The description of the first alternative to the First Lesson above provides some insight into the origin of this book as a separate creation. This book recounts the history of Israel from the death of David through the history of the divided kingdoms and the death of the Israelite King Ahab. The lesson describes part of the revelation to Elijah on Mount Horeb where he receives a mission from God that includes calling Elisha as his successor. We begin with Yahweh’s directive to Elijah to return home and on the way to the wilderness [midbar] of Damascus (the present-day Syrian desert). And then the prophet is to anoint Hazael king over Aran and Jehu as king of Israel, and then Elisha as a prophet in Elijah’s place (vv. 15-16). (Jehu would eventually succeed in overthrowing the dynasty of Omri and wipe out Baal worship [2 Kings 9-10]. The fact that God would anoint the ruler of Gentiles like Aran was testimony to his control of affairs outside Israel.)

The lesson then resumes with Elijah finding Elisha who was plowing at the time with twelve yoke of oxen. Elijah passes by them and throws his mantle on Elisha who left the oxen and ran after Elijah. (Throwing the mantle on the younger man was a kind of anointing of Elisha.) The younger man asks first to kiss his mother and father and then pledges to follow the prophet, for Elijah makes clear that what has happened is very important (vv. 19-21). Elisha may have first displayed some lack of determination to follow Elijah in asking to bid his parents farewell. But Elisha’s slaughtering his oxen indicates his willingness to break totally with his past life.

Application: Sermon themes of the other alternative for the First Lesson seem appropriate to this alternative too. Another sermon direction might be to highlight that discipleship involves breaking with the past (Sanctification and Realized Eschatology).

Galatians 5:1, 13-25
Once more we remind ourselves of the origins of this book as a polemical letter written by Paul to a church he had founded. Its aim is to affirm that Gentiles need not become Jews in order to become Christian. In this lesson Paul undertakes a discourse on Christian freedom and its implications for Christian life (Sanctification).

The lesson begins with Paul noting that for freedom [eleutheria] Christ has set us free. Readers are exhorted to stand firm and not submit to a yoke of slavery (v. 1). The freedom to which the faithful were called, Paul urges, cannot be used as an opportunity for self-indulgence but through love the faithful should become slaves [douleute] to each other (v. 13). Faith, it seems, produces good works. Love [agapao] of neighbor is said to summarize the whole law [nomos], he adds (v. 14; cf. Leviticus 19:18). This suggests that Paul’s comments on the law are not just about human regulations, but about good works. He cautions care if the faithful get ugly to each other (v. 15). He calls readers to live by the Spirit [pneuma] and not by the flesh [sarx]. The two are opposed (vv. 16-17). To be led by the Spirit is to be not subject to the law (v. 18). Paul then lists the works of the flesh (vices common in the Graeco-Roman world) like fornication, idolatry, envy, and so forth (vv. 19-21a). Those who do such things are warned that they will not inherit God’s kingdom (v. 21b). Paul then lists the fruits of the Spirit including love, joy, peace, faithfulness, and self-control. There is no law against such things, he adds (vv. 22-23; cf. Romans 12:6-8). He concludes by noting that those who belong to Christ have crucified [stauroo] the flesh with its passions (v. 24). If we live by the Spirit we should let ourselves be guided by the Spirit (v. 25).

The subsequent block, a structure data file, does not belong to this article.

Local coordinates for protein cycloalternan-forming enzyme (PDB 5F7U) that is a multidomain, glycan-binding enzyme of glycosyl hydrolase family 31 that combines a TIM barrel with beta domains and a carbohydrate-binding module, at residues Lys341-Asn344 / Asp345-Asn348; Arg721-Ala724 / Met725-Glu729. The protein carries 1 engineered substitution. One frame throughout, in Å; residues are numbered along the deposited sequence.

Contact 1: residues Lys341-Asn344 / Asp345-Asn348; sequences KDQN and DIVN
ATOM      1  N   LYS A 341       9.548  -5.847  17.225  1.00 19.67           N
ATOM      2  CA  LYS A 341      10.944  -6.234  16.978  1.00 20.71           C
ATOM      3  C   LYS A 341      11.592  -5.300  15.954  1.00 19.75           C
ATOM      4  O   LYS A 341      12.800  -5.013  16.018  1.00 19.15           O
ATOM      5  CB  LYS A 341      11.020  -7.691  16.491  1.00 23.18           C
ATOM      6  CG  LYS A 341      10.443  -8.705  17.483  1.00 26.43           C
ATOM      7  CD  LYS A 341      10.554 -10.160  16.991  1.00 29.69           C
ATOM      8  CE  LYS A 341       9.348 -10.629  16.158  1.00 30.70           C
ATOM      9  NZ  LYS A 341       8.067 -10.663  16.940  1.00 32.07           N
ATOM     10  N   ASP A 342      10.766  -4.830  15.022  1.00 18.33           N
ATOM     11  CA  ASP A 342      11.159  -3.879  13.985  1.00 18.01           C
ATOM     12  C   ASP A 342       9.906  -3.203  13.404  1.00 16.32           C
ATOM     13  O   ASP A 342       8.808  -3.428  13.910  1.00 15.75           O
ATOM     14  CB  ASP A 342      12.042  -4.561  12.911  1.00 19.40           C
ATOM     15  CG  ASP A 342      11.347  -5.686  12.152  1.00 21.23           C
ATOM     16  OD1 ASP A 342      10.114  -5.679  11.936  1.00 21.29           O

Application: This lesson affords an opportunity to clarify what Christian freedom is like (Sanctification and Justification by Grace).

Luke 9:51-62
Again we are reminded that this gospel is the first installment of a two-part history of the church traditionally attributed to Luke, a physician and Gentile associate of Paul (Colossians 4:14; 2 Timothy 4:11; Philemon 24). Along with Acts, the author’s intention was to stress the universal mission of the Church (Acts 1:8). This lesson recounts the narrative of Jesus’ rejection by a Samaritan village in his travels and his teaching on the claims of discipleship. Only the comments on discipleship have a parallel in the other gospels (see Matthew 8:18-22).

Luke first notes that the days were drawing near [sumplerousthai, being fulfilled] for Jesus to be taken up [analepseos, a reference to the Ascension] so he set his face to go to Jerusalem (v. 51). He is reported to have sent messengers [aggelos, the same Greek term for “angels”] ahead of him. Their task was to arrange for lodging and food. They entered a village of Samaritans, but the citizens did not receive him (vv. 52-53). James and John ask Jesus if they could command a fire to consume those rejecting him, but Jesus rebuked them (vv. 54-55). Going to another village Jesus gains other followers. One claims that he will follow Jesus wherever he goes (vv. 56-57). Jesus responds that while animals have dwelling places, the Son of Man [huios tou anthropou] does not (v. 58). This title “Son of Man” may refer to Jesus claiming the authority of a prophet (Ezekiel 2:1, 3) or an eschatological judge (Daniel 7:13-14). Jesus invites another man to follow him, but he said that he must first bury his father. Jesus responds that the dead must bury their own dead and that the man should proclaim the kingdom of God (vv. 59-62). The final verses are reflections on the cost of discipleship.

Application: With this text one can proclaim how true discipleship involves focusing on Christ with no qualifications, and all other agendas must take second place to him. Sanctification as freedom from the law could be the focus of such a sermon, along with Justification by Grace as its presupposition.

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Authors of
Lectionary Scripture Notes
Norman A. Beck is the Poehlmann Professor of Theology and Classical Languages and the Chairman of the Department of Theology, Philosophy, and Classical Languages at Texas Lutheran University
Dr. Norman A. Beck
Mark Ellingsen is professor at the Interdenominational Theological Center in Atlanta, Georgia
Dr. Mark Ellingsen